I used to belong to a large church in a large denomination with a powerful central hierarchy. Clergy reported through a chain of command to the head of the church. Every deacon, priest, and bishop, nationwide and beyond, followed the same canon law. The canon included a rigorous and widely respected process for handling complaints of sexual misconduct.
When ostracism forced me to leave, I chose a church in a denomination at the opposite end of the hierarchy scale. In my new congregation, we make the decisions about every area of church life. We choose our pastor, manage our finances, structure our staff, and plan our outreach, and we do it all through our elected council and by direct vote. When it comes to misconduct, we handle all but the most serious disciplinary concerns within the congregation.
When I made this move, I spoke with a friend from my old church, one of the few who still acknowledged me. “You have to be careful,” she warned me. “In our church, at least we have a mechanism to hold clergy accountable. Where you are going, you’ll be at the mercy of the congregation. If you have a complaint and you don’t like the way they handle it, you have nowhere else to go.”
Apparently, I’m now in the Church Where No One Can Hear You Scream.
The reality isn’t so black-and-white, of course, but my friend has a point. My congregation has a well-considered Safe Church policy, but the highest court of appeal is the senior pastor. If he* makes sexual advances to a congregant, she* is invited to report it… to him. There’s no hotline, no suggestion box, not even a trail of bread crumbs to lead her to a higher authority. Unless she is extraordinarily brave and resourceful, she must either live with the abuse or silently leave the church. Even if she manages to figure out the system, her complaint will be handled by a mostly untrained team of clergy and laypeople. The process will almost certainly traumatize her further.
Why would any woman choose a church that offered such scant protection? Why, in particular, would I choose this church over one that held clergy to such high account?
It turns out that the process wasn’t so cut-and-dried at my old church either. After I filed my complaint, the church could definitely hear me scream, and it terrified them. They took extraordinary measures to protect themselves against my suffering. The bishop asked me not to contact any leaders, lay or clergy, during the two-month investigation, even while my offender remained on the job. “Congregations act like family systems,” he wrote in an email. “In this kind of situation, your benign actions could create unintended consequences.” When it was over, I learned that he had decided to handle my complaint “pastorally” and “confidentially.” He acknowledged that my priest had sexualized the pastoral relationship, but he didn’t consider the offense serious enough to invoke canon law. He had disciplined the offender privately, and he would not be informing the congregation.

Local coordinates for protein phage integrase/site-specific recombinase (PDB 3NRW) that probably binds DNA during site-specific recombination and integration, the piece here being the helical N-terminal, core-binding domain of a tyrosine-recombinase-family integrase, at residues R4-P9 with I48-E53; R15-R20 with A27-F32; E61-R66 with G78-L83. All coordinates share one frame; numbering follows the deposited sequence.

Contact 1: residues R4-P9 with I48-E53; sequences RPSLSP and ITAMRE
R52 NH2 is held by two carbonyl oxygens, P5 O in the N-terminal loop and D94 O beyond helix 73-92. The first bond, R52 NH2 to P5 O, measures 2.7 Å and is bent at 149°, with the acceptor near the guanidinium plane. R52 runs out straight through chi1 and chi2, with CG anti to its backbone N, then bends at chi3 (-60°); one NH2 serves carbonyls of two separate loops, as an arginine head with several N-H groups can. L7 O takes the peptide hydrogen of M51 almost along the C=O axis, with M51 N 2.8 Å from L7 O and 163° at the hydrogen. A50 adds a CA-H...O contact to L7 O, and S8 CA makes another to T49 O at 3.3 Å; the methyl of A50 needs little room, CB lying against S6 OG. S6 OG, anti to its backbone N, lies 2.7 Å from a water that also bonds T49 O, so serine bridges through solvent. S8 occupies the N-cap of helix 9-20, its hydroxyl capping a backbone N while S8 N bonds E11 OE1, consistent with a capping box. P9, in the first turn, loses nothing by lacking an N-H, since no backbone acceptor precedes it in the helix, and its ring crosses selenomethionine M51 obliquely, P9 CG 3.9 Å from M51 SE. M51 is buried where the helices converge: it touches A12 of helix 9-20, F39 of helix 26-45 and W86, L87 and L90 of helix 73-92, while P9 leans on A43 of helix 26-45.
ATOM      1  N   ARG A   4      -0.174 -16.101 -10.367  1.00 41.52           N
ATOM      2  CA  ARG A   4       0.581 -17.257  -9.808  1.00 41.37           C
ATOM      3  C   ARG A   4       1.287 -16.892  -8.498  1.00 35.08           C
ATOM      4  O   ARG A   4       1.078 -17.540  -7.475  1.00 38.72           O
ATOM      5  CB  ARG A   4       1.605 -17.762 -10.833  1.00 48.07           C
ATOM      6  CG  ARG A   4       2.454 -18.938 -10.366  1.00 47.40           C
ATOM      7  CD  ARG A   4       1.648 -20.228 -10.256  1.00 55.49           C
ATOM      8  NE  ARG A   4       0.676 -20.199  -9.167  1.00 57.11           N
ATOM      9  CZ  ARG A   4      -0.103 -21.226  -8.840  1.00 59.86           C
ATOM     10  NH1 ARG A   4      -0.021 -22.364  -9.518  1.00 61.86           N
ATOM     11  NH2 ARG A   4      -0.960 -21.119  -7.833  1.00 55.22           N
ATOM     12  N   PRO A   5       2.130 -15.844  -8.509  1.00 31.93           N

“Really?” I asked. “Then as a courtesy, I need to let you know that I intend to talk to my friends. I need them to understand why I’m leaving.”
I could see his face visibly pale. “If you start talking to people,” he warned, “you could lose control of the information.”
Control? With hierarchical duct tape over my mouth, ripping it off and telling my story was the only control I had left. I began reaching out to the people to whom I had been closest, and I know the church could hear me because of what happened next. Friends dropped my acquaintance. Clergy spurned me in public, even clergy from other congregations. When I contacted national headquarters to find out why the canons had been ignored, I had to make the inquiry through a third party. All she was able to glean was that no one in headquarters would speak directly with a victim. Since then, I have reached out to my former church on this issue at least half a dozen times. In all those years, I’ve received exactly one response: “Thank you for your note and good luck in your future endeavors.”
When it comes to victims’ voices, church structure doesn’t matter. A congregational church can silence the victim by failing to provide a path to justice. A hierarchical church can silence the victim by marshaling its resources against her voice. Either way, the victim loses.
The good news: for the most part, the harm is unintentional. Most church leaders are people of good intent. When my former denomination strengthened their misconduct canons and added new protections for victims, a well-respected priest wrote proudly of the “transparency and accountability” that her church practiced. If she was blind to the reality on the ground, it wasn’t her fault. When honest leaders don’t see the impact of clergy sexual misconduct, it’s only because they’ve never met a survivor who is willing to tell her story.
And that is why I’m here. My voice, once silenced, is now strong. When leaders listen, my voice becomes my power.
I have no power in my former church at this point. What would I say to them anyway? On paper, they already have a strong process. But I’m excited about the opportunity to work with my new church. When I have spoken openly as a survivor, my voice has been heard and honored. I’m now in the homework stage. How does the congregational process work? What kind of complaints get escalated, and how? What kind of support do victims receive? How do victims find these resources? Most important, whom do I need to reach to start this conversation?
Stay tuned, friends!
* I refer to offenders as “he” and victims as “she” to reflect reality. Nearly all cases of clergy sexual misconduct involve a male offender and a female victim.